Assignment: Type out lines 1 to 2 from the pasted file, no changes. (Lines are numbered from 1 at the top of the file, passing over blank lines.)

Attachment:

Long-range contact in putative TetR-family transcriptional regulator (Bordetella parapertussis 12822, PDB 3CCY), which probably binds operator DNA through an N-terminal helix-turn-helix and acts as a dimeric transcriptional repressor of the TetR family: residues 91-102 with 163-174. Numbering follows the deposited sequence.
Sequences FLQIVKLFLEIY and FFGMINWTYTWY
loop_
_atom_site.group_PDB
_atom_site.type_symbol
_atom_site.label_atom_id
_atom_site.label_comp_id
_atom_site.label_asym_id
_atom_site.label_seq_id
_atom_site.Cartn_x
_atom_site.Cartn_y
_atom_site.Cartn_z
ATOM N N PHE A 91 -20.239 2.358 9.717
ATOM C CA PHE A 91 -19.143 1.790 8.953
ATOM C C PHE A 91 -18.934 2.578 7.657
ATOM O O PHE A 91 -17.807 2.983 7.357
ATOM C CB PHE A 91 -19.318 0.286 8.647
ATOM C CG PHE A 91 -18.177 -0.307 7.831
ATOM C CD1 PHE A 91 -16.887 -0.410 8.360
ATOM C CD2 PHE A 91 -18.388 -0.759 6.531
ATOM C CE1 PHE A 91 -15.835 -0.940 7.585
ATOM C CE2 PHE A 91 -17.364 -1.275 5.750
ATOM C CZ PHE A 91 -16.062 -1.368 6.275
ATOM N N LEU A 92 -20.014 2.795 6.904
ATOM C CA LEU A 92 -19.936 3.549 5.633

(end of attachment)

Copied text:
Long-range contact in putative TetR-family transcriptional regulator (Bordetella parapertussis 12822, PDB 3CCY), which probably binds operator DNA through an N-terminal helix-turn-helix and acts as a dimeric transcriptional repressor of the TetR family: residues 91-102 with 163-174. Numbering follows the deposited sequence.
Sequences FLQIVKLFLEIY and FFGMINWTYTWY